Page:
Wednesday, January 07, 2009

Have You Heard the One about the Episcopus Vagans and the Peasant's Daughter?

While cleaning my office yesterday, I found an old copy of The Humor of the Fabliaux, and was struck by how many of the stories had wandering clerks (sometimes known as episcopi vagantes) bedding down the wives and daughters of peasants.

This got me to thinking -- could the stories of episcopi vagantes and peasants' daughters be the ancestors of the modern "travelling salesman & farmer's daughter" jokes? They are certainly of the same type, but the types might just seem similar because they are types. After all, the naive rural girl (or the faux ingenue) is a stock character in a lot of stories, as is the travelling male predator, but something about the way the fabliaux so often poke fun at the relative social distance between the clerk and the peasant girl (or her father) seems very similar to the social distance between the worldly salesman and the farm girl (and her farmer father).

I'm not sure how one would even go about proving the link -- I'm reminded of Mike Barnacle asking how one sources a joke -- but it's certainly intriguing, and a reminder that medieval people found a lot of the same things funny that we do.

4 comments:

  1. I'm not convinced that there's a direct link, because I think that the travelling salesman joke stereotype normally has the 'selling' aspect in the transaction. This is best summed up in 'Shuffle off to Buffalo': 'She was just a farmer's daughter, And the salesman made his sale, What she got she didn't order, And you can't return by mail'. In contrast, isn't it normally the peasant in medieval stories who is motivated by money, not the clerk?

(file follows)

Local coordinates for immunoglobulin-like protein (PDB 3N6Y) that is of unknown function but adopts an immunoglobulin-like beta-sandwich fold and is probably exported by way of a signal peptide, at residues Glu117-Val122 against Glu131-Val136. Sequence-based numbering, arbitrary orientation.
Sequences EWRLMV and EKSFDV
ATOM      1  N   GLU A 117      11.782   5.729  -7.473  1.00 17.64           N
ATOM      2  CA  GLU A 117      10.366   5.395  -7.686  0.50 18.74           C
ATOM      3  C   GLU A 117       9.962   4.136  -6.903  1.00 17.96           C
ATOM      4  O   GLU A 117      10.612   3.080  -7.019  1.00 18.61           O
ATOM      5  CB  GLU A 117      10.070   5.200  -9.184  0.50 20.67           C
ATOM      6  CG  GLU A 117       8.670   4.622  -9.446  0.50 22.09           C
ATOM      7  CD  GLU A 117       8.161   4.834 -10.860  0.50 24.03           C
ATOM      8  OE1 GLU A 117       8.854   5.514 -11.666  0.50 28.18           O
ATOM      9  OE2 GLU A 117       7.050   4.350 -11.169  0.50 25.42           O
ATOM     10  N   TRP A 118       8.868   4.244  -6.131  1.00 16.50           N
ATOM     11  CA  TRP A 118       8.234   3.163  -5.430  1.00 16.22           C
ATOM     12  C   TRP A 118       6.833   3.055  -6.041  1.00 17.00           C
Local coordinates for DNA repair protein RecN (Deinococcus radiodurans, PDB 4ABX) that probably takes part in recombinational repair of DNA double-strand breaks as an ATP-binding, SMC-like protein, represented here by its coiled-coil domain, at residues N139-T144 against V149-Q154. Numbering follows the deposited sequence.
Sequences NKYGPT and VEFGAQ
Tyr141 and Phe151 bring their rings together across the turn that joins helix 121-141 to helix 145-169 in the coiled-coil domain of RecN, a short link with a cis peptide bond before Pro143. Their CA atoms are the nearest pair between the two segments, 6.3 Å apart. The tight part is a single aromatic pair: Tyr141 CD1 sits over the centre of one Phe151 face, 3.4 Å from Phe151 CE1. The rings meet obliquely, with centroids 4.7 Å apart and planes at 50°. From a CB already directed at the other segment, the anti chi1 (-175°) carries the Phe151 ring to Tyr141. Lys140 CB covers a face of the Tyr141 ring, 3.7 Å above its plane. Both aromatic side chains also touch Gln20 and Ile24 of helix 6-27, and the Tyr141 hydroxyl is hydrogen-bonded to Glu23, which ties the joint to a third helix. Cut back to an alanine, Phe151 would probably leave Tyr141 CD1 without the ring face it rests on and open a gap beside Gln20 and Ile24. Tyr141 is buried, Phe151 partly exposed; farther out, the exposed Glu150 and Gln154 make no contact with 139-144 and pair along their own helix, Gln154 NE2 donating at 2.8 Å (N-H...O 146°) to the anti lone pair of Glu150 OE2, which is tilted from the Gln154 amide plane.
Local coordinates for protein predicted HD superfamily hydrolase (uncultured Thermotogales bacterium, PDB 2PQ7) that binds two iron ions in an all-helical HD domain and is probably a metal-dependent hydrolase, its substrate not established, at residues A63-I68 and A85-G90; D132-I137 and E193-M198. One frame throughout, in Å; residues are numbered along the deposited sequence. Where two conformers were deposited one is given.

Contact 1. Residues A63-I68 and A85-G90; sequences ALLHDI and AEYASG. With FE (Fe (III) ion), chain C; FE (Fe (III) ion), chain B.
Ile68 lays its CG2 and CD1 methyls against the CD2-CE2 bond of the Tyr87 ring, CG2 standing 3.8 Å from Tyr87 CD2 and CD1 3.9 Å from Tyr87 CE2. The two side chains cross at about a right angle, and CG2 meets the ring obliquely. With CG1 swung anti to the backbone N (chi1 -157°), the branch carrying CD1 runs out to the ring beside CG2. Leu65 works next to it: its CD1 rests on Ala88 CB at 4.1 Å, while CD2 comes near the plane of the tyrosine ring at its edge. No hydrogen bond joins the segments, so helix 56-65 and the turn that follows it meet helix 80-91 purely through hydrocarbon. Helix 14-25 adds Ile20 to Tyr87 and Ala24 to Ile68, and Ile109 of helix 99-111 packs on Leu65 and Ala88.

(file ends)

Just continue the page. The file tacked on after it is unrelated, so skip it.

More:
A possible alternative ancestor of the salesman motif might be gypsies, as the original door to door salesmen and peddlers. Though I admit that the stereotype here, at least in songs, is the high-born lady running off with them, rather than the lowly girl who is gulled.

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  2. There are two streams of travelling salesman jokes, I think. In one, the salesman tries to con or fast-talk a clever housewife, who reverses the trick.

    There's another stream, the one I'm thinking of, which involves the travelling salesman being forced by circumstance to stay the night, and managing to sleep with the farmer's daughter or his wife -- like the tale of Pinuccio in The Decameron (Day 9, Story 6).

    In the second stream of stories, both the modern AND medieval, I think the peasant/farmer's daughter is motivated by money (as well as lust) because the salesman/nobleman is richer than the other rural people around them.

    I agree the peasant girl is often motivated by money, but that's the case in many of the modern stories too. Of course, in the example I've just given above, the man is a nobleman, not a vagans.

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  3. And lest we forget, there were clergy who were involved in selling things....Chaucer's wonderfully drawn Pardoner comes to mind....

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  4. Anonymous4:57 PM

    I am such a dunder head. I read that as Vegans not Vagans and was amazed there were Vegans in those days LOL. Fawn

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